North Korea's nuclear threats to the US and its allies are daily and blistering but there is very little substance to them.
There is no evidence Kim Jong-un's country has accurate long range missiles, meaning that the US - and Britain - is not in imminent danger.
However, North Korea does have short and medium range missiles meaning that the threat is real for South Korea.
The Prime Minister said today he was concerned by the increasingly heated rhetoric coming from the Korea Peninsula.
Speaking at a PM Direct event in Glasgow, he said that it is countries like North Korea that necessitate Britain having a nuclear deterrent going forward:
The Prime Minister said that Scotland gains from Britain's membership to international networks such as the Commonwealth, NATO and the EU.
He said it send a wider message that Britain "counts for something in the world".
David Cameron is telling his audience in Glasgow that having the Trident nuclear deterrent is the "best insurance policy that you can have that you will never be subject to nuclear blackmail".
It took three questions to get on to the subject of cuts, with the Prime Minister saying that "defence can't be exempt altogether from difficult decisions".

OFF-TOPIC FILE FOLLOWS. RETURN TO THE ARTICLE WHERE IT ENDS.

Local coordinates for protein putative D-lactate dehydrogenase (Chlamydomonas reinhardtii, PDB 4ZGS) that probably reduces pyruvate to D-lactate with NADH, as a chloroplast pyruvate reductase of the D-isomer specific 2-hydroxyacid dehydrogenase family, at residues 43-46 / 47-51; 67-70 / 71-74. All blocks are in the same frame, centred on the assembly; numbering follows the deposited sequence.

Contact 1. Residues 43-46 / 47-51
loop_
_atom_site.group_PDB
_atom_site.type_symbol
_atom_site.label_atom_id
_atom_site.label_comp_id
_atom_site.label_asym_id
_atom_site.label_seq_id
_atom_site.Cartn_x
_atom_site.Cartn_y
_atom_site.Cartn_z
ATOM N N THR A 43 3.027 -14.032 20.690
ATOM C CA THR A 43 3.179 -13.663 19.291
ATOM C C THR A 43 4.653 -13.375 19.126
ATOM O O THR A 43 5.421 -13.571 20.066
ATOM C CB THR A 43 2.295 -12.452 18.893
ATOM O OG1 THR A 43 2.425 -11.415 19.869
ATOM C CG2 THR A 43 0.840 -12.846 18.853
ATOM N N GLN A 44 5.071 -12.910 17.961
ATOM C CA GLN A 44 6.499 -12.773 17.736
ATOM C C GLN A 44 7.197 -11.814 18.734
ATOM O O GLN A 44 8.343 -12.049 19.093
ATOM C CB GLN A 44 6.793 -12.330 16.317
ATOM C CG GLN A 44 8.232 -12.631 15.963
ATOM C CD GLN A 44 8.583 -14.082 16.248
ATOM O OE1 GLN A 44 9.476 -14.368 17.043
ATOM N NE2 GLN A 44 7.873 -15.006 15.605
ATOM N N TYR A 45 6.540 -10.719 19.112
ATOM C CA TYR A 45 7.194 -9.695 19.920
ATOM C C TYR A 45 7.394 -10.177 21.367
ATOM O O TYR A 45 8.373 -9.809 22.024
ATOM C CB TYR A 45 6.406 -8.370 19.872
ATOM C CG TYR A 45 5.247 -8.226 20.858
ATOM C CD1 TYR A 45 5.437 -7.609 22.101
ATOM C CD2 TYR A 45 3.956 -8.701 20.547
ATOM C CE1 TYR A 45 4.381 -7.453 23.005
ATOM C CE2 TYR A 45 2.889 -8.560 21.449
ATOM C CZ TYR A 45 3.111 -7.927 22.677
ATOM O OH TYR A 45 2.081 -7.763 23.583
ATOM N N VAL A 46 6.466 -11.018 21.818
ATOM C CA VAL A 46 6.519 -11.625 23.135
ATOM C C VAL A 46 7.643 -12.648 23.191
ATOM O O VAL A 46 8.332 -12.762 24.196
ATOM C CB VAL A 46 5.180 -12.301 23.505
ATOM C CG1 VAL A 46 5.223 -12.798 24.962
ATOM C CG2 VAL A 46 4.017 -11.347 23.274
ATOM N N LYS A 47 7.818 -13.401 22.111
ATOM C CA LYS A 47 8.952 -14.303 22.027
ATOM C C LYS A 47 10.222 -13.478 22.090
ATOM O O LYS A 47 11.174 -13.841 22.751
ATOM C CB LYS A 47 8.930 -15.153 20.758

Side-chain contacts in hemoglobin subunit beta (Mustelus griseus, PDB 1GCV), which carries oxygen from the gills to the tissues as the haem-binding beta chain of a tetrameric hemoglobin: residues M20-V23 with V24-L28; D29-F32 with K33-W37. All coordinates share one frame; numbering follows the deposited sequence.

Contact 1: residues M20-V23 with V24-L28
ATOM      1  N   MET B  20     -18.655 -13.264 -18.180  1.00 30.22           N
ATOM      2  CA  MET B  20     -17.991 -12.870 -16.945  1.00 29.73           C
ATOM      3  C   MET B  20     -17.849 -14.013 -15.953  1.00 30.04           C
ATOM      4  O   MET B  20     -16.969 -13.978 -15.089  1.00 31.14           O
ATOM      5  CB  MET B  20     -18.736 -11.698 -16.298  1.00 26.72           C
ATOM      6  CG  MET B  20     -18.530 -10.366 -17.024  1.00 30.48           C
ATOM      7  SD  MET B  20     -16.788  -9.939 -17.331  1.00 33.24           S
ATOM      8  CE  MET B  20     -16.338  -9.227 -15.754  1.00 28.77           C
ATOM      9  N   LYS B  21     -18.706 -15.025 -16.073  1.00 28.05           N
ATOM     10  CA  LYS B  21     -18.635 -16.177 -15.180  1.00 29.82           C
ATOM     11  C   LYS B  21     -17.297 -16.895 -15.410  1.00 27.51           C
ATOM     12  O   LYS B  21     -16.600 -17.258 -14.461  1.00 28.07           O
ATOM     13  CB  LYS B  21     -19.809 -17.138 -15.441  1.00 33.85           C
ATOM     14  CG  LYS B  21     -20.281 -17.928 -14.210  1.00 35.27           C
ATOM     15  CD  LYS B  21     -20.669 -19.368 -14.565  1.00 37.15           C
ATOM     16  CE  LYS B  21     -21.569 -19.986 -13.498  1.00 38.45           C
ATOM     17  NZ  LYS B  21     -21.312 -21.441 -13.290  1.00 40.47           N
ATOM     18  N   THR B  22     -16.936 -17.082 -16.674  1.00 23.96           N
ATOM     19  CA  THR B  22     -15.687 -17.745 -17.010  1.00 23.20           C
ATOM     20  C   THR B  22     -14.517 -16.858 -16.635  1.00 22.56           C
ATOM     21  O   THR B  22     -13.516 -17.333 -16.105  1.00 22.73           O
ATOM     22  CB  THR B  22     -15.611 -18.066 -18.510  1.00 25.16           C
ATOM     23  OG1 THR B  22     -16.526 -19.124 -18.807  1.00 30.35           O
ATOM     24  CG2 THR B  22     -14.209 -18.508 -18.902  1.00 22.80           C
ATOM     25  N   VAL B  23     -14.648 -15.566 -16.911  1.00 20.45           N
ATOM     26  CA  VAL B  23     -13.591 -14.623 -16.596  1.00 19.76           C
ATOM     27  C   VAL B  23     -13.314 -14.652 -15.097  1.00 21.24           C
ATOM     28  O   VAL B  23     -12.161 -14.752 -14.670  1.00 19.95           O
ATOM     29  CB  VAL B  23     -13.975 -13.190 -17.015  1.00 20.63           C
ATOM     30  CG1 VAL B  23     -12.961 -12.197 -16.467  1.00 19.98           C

He says that the new aircraft carriers, Typhoons and other Army kit will be best in the world despite the cuts.
The Prime Minister launched into a brief argument for Scotland remaining as part of the UK after the Scottish referendum in 2014.
He said he believes the case for union can win the "arguments of the heart" as well as the "arguments of the head".
He said he is proud of what the UK has achieved together, such "defeating fascism" and the NHS and BBC.
But he also drew attention to the more than 12,000 people in Scotland employed by the defence industries, which he said were backed by the whole of the UK.
The Prime Minister is hosting a PM Direct event at the factory of a defence contractor in Glasgow.
He opened by praising the "incredible periscope" aboard HMS Victorious - the nuclear submarine he visited earlier - which was manufactured by the firm that is hosting his talk.
The Prime Minister has said that it would be "foolish" for Britain to abandon its Trident nuclear deterrent system in the face of threats from N Korea and other regimes.
Mark Fitzpatrick, Director of Nuclear Non-Proliferation and disarmament, at the International Institute for Strategic Studies believes the David Cameron is "correct" in his assessment.
The Prime Minister was certainly correct as to the growing nuclear threat from North Korea and the uncertainties of the future.
North Korea does not have any missile capabilities that could hit Britain and it is difficult to envision circumstances when North Korea ever would want to attack the UK even if they could.
But as Mr Cameron noted, North Korea is a notorious source of missile and nuclear technology to other outlier states.
The Yes campaign for an independent Scotland has tweeted this picture with the caption:
"The amount of money Trident nuclear weapons cost Scotland could pay for 4,500 extra teachers".